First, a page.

Kuskokwim River fishermen have been cast into confusion.
Federal and state agencies both manage the lower Kuskokwim River, and they are currently at odds.
The state says that the lower river is open to driftnets on Monday, June 28, from 10 .m. to 10 p.m. But federal managers say its closed, and they’re not sure how that opener will be enforced.
Before the summer fishing season began, the Yukon-Delta National Wildlife Refuge declared federal management of the lower Kuskokwim River salmon fishery. They did so under the Alaska National Interest Lands Conservation Act to help conserve king salmon.
The feds have not issued an opening for Monday, and federal manager Boyd Blihovde said that they do not plan to. Blihovde said that the state’s announcement for the opening is illegal.
“My interpretation is that folks should not be fishing under a state announcement at all. That wouldn’t be right or legitimate,” Blihovde said.
Fish and Game Kuskokwim manager Nick Smith did not respond to KYUK’s request for comment before this story was published, to reply to Blihovde’s claims.
The state released their announcement by email on Thursday during FishTalk, a KYUK call-in show about summer fishing. Tribal and federal managers were guests on the show. Local fishermen asked how federal law enforcement officers would handle the state-announced opener on Monday.
“I don’t know the exact direction that the law enforcement officers will go,” Blihovde said. “Law enforcement has their own discretion. They don’t work for the refuge directly, so they have their supervisors that they’ll have to answer to.”
Blihovde said that he is working to get more information for fishermen before the opening.
“It’s just crazy,” said Kuskokwim fisherman Tim Andrew, who called into the FishTalk program, saying that the state is trying to exert its sovereignty over the federally managed waters. “The only people that are going to get hurt are the subsistence fishers, because they’re the ones that are going to get cited. They’re the ones that are going to be confused. And, above all, it may hurt our resources.”
The state and the federal managers also disagree on the strength of this year’s king salmon run.
In a meeting on Wednesday with federal managers and local advisors, Smith, with Fish and Game, said that the king run looks large enough for another opening. State biologists estimate that slightly more king salmon are arriving in the Kuskokwim this year than last year, but slightly fewer than in 2018. In both 2018 and 2020, there were four drift net openings. There have been three so far this year.
Blihovde, the federal manager, expressed skepticism during the meeting that the state’s evaluation of where the king run stands is completely accurate.
“Maybe our run’s early. We may have seen the strongest part of the run,” Blihovde said.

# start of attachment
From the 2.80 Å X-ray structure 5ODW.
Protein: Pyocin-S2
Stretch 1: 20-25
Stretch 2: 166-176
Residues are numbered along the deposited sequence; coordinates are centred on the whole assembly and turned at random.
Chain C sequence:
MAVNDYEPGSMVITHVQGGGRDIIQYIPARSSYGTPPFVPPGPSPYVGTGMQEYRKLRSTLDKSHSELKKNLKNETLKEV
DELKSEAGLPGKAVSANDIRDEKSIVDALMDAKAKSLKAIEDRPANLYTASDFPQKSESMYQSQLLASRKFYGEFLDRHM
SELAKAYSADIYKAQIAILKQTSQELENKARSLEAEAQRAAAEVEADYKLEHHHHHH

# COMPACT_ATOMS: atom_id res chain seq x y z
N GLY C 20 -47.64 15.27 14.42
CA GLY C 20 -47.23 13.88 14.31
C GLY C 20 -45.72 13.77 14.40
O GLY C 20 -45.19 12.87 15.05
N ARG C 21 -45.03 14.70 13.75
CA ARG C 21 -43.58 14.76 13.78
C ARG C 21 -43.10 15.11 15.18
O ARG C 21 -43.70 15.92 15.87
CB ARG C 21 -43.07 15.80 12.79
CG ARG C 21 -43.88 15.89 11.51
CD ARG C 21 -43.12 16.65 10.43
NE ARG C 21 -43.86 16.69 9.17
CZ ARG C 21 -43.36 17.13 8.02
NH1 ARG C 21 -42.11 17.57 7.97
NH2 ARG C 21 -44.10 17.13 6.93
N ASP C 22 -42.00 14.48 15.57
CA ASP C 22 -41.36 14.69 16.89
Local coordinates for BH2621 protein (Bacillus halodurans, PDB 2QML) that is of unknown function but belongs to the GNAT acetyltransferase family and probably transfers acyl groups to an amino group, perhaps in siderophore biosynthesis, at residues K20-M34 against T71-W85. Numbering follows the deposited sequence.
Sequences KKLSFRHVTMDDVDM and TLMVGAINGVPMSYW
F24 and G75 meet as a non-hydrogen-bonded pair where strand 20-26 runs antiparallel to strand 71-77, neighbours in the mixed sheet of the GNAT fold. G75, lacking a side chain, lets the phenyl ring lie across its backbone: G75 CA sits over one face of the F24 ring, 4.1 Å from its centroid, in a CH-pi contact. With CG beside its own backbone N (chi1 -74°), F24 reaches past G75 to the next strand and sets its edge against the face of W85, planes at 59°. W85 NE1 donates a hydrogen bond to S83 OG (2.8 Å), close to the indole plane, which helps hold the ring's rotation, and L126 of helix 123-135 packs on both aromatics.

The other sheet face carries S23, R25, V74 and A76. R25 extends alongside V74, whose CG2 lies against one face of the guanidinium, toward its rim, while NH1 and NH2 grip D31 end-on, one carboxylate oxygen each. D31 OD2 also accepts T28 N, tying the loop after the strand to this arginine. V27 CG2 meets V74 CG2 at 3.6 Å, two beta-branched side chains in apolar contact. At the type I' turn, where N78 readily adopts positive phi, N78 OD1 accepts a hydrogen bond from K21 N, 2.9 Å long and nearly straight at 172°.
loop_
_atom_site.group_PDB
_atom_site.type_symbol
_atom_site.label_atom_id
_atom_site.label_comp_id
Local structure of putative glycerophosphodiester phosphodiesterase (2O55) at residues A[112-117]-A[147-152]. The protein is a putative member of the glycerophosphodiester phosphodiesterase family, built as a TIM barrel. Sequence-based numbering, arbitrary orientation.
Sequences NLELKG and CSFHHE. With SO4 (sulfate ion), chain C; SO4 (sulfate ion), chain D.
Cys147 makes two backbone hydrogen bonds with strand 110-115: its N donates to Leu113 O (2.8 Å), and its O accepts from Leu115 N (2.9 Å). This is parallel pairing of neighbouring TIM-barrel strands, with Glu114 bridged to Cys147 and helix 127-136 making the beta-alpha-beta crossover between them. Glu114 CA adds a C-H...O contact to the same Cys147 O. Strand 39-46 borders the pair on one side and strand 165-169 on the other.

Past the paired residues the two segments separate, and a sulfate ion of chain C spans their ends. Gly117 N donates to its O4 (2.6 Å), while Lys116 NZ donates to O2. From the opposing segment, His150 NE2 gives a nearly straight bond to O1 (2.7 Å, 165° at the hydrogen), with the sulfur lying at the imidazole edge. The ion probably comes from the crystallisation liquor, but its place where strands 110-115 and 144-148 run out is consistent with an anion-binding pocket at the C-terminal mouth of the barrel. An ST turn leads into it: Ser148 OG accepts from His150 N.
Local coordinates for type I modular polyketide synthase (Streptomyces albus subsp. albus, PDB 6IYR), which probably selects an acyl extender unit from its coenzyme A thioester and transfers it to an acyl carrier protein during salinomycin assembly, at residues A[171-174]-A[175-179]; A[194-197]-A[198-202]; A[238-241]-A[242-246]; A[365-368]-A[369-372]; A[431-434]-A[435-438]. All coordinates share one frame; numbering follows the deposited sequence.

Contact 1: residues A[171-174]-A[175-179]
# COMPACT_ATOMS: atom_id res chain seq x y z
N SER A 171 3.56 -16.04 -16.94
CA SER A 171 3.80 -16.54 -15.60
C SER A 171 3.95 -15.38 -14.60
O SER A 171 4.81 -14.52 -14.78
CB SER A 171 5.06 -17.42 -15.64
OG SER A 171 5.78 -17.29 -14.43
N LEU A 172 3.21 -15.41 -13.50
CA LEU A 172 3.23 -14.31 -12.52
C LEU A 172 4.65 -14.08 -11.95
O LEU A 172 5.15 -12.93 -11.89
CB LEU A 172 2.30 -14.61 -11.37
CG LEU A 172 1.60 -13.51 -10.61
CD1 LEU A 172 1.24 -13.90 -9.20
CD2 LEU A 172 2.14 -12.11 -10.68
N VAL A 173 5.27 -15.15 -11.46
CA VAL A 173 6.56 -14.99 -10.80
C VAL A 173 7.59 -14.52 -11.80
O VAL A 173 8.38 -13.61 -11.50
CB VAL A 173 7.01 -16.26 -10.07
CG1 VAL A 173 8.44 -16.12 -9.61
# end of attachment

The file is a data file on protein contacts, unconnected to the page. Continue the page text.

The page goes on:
Fishermen caught fewer king salmon per drift in the most recent opener than in the opener before that. That drop could support Blihovde’s theory that the midpoint of the king salmon run has already passed and that the king run is actually smaller than the state’s estimate.
But the kings are not the only concern this season. This year’s chum run is the lowest on record since record-keeping began nearly 40 years ago, according to the Bethel test fishery. Federal biologist Spencer Rearden said he expects those numbers to stay low.
“Right now, we have concern,” he said.
The state’s decision to announce an opener on June 28 goes against recommendations by the state’s own advisory group, the Kuskokwim River Salmon Management Working Group. On Wednesday, the state working group voted to oppose any openings announced by the state until the feds and the Kuskokwim River Inter-Tribal Fish Commission review the king and chum salmon run on Friday.
The state’s own advisory working group has opposed state management of the Kuskokwim River all season. At the beginning of the season, the working group voted for the state to take no management action in the lower river while the feds were managing it. The group has opposed state management actions in three votes since then.
Kuskokwim River Inter-tribal Fish Commission Executive Director Mary Peltola said that the state’s power struggle with federal and tribal managers only hurts local fishermen.
“I don’t think any fisherman on the river cares what jurisdiction they’re in. They just want to know what’s legal and when they can fish. And this is just going to cause a lot of confusion, and a lot of chaos, and a lot of hard feelings,” Peltola said.
Blihovde called the state’s decision to open on Monday reckless and disappointing. He said that he hopes that the state rescinds its announcement.